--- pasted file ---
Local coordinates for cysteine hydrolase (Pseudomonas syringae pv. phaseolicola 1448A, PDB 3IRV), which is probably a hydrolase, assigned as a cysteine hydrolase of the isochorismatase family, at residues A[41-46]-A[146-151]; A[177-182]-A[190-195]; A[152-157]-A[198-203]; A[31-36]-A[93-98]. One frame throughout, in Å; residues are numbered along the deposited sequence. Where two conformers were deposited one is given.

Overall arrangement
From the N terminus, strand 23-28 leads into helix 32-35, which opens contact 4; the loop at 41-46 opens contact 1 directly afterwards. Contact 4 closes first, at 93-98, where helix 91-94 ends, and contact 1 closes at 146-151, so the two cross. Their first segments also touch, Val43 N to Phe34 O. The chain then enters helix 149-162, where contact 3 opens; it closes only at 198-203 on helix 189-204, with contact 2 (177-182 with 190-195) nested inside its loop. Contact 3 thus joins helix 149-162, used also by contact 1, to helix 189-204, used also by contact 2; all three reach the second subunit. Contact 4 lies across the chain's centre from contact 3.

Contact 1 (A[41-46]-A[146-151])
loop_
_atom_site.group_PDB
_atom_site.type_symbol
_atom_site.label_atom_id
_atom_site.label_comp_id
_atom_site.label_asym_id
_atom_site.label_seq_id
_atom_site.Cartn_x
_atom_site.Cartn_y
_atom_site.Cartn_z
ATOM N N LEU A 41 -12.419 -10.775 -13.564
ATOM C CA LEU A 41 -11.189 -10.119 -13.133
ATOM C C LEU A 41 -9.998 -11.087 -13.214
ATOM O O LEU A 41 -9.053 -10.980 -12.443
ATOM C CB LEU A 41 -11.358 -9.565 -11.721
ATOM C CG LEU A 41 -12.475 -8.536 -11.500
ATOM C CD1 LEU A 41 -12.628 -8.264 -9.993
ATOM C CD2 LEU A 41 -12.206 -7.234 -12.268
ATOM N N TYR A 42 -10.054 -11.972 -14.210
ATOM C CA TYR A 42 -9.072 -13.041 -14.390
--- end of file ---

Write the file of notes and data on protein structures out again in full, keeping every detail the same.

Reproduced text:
Local coordinates for cysteine hydrolase (Pseudomonas syringae pv. phaseolicola 1448A, PDB 3IRV), which is probably a hydrolase, assigned as a cysteine hydrolase of the isochorismatase family, at residues A[41-46]-A[146-151]; A[177-182]-A[190-195]; A[152-157]-A[198-203]; A[31-36]-A[93-98]. One frame throughout, in Å; residues are numbered along the deposited sequence. Where two conformers were deposited one is given.

Overall arrangement
From the N terminus, strand 23-28 leads into helix 32-35, which opens contact 4; the loop at 41-46 opens contact 1 directly afterwards. Contact 4 closes first, at 93-98, where helix 91-94 ends, and contact 1 closes at 146-151, so the two cross. Their first segments also touch, Val43 N to Phe34 O. The chain then enters helix 149-162, where contact 3 opens; it closes only at 198-203 on helix 189-204, with contact 2 (177-182 with 190-195) nested inside its loop. Contact 3 thus joins helix 149-162, used also by contact 1, to helix 189-204, used also by contact 2; all three reach the second subunit. Contact 4 lies across the chain's centre from contact 3.

Contact 1 (A[41-46]-A[146-151])
loop_
_atom_site.group_PDB
_atom_site.type_symbol
_atom_site.label_atom_id
_atom_site.label_comp_id
_atom_site.label_asym_id
_atom_site.label_seq_id
_atom_site.Cartn_x
_atom_site.Cartn_y
_atom_site.Cartn_z
ATOM N N LEU A 41 -12.419 -10.775 -13.564
ATOM C CA LEU A 41 -11.189 -10.119 -13.133
ATOM C C LEU A 41 -9.998 -11.087 -13.214
ATOM O O LEU A 41 -9.053 -10.980 -12.443
ATOM C CB LEU A 41 -11.358 -9.565 -11.721
ATOM C CG LEU A 41 -12.475 -8.536 -11.500
ATOM C CD1 LEU A 41 -12.628 -8.264 -9.993
ATOM C CD2 LEU A 41 -12.206 -7.234 -12.268
ATOM N N TYR A 42 -10.054 -11.972 -14.210
ATOM C CA TYR A 42 -9.072 -13.041 -14.390